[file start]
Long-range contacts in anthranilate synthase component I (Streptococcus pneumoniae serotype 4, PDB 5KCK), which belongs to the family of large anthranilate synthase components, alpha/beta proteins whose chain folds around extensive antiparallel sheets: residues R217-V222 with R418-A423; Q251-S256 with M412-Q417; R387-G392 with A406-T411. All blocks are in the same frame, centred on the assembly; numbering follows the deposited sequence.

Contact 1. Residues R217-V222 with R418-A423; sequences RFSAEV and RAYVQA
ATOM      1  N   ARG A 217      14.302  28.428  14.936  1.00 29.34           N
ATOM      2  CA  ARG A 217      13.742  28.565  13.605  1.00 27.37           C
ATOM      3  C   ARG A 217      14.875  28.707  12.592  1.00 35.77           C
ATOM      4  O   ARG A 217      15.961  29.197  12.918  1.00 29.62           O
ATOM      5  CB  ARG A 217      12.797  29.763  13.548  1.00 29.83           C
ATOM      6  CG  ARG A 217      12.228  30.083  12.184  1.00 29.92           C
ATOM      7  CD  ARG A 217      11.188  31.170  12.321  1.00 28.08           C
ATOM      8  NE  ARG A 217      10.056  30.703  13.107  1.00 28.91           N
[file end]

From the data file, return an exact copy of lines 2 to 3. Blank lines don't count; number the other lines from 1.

Contact 1. Residues R217-V222 with R418-A423; sequences RFSAEV and RAYVQA
ATOM      1  N   ARG A 217      14.302  28.428  14.936  1.00 29.34           N